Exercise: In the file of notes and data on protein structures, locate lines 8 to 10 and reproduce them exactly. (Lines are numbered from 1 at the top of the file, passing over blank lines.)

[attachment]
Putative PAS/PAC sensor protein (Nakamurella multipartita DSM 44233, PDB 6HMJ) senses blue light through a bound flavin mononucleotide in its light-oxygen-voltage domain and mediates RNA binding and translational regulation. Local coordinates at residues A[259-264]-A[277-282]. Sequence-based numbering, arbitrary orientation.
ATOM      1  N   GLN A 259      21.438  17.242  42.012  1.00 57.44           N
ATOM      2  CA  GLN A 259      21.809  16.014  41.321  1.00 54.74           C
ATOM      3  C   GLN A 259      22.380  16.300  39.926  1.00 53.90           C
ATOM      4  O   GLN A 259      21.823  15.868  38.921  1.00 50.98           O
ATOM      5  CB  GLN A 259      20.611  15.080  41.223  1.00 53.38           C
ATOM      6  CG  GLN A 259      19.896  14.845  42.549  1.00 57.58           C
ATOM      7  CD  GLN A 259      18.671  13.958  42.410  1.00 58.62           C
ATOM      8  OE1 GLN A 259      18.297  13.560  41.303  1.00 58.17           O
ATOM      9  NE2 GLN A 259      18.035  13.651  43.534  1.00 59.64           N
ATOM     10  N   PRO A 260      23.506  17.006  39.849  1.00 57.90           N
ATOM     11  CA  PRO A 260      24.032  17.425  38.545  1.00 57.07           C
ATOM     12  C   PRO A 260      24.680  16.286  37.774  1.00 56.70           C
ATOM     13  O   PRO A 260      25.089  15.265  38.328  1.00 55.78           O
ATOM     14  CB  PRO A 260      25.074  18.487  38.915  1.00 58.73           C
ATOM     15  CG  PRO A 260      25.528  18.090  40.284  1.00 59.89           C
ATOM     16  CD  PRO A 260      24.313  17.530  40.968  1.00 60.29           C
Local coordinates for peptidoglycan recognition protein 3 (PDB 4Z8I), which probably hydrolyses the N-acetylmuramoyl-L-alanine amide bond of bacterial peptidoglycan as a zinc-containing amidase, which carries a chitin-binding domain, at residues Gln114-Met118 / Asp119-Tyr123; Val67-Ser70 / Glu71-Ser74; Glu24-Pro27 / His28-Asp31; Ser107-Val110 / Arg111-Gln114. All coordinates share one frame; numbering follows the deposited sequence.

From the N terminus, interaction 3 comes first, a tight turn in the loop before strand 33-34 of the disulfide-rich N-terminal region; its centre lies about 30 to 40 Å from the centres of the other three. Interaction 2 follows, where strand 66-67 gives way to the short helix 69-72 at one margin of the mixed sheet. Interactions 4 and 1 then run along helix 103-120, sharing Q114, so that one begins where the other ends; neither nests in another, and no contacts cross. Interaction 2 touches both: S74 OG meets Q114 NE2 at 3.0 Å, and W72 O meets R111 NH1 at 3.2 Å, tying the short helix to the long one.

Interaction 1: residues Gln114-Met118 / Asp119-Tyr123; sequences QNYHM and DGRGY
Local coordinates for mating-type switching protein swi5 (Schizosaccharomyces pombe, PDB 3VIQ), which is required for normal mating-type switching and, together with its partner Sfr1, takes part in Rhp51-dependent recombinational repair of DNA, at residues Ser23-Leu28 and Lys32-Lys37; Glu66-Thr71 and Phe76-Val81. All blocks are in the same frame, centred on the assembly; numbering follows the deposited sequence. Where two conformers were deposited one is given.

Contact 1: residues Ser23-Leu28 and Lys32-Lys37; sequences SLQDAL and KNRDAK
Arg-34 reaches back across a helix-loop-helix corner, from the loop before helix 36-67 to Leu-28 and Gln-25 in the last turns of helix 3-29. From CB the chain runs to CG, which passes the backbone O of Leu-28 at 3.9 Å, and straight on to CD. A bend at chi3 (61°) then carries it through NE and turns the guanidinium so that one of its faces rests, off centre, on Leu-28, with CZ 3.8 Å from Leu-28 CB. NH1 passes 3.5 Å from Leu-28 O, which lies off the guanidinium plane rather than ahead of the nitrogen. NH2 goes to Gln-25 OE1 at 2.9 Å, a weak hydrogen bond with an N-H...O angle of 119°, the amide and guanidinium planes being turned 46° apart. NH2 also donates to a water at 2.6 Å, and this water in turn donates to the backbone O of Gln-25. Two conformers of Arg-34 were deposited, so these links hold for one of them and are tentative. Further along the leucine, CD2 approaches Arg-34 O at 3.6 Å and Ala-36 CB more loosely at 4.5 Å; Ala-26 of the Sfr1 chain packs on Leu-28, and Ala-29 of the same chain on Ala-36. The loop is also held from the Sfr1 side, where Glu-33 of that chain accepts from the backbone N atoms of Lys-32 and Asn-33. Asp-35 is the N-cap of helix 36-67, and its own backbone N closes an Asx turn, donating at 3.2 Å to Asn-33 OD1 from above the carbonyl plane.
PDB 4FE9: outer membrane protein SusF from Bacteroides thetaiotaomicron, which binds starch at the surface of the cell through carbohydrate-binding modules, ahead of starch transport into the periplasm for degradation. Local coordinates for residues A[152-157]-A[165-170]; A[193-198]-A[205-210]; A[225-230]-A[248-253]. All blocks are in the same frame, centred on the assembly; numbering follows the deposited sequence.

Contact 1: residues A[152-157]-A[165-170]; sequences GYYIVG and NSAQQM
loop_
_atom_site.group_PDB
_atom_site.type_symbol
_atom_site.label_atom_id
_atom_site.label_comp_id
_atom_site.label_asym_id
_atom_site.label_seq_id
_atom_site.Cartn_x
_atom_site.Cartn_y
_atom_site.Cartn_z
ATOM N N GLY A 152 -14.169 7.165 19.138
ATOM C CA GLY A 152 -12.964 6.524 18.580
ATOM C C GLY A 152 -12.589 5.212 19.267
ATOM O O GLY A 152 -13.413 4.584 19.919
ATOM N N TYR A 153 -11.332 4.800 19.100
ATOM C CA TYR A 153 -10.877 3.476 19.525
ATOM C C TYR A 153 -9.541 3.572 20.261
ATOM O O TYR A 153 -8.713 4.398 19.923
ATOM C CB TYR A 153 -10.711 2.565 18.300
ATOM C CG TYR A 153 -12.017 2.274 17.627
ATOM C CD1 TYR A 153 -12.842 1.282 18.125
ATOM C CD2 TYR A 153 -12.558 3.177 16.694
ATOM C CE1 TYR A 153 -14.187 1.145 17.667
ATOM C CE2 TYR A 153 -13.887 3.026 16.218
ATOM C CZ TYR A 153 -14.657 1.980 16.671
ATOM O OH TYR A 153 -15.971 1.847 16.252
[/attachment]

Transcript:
ATOM      7  CD  GLN A 259      18.671  13.958  42.410  1.00 58.62           C
ATOM      8  OE1 GLN A 259      18.297  13.560  41.303  1.00 58.17           O
ATOM      9  NE2 GLN A 259      18.035  13.651  43.534  1.00 59.64           N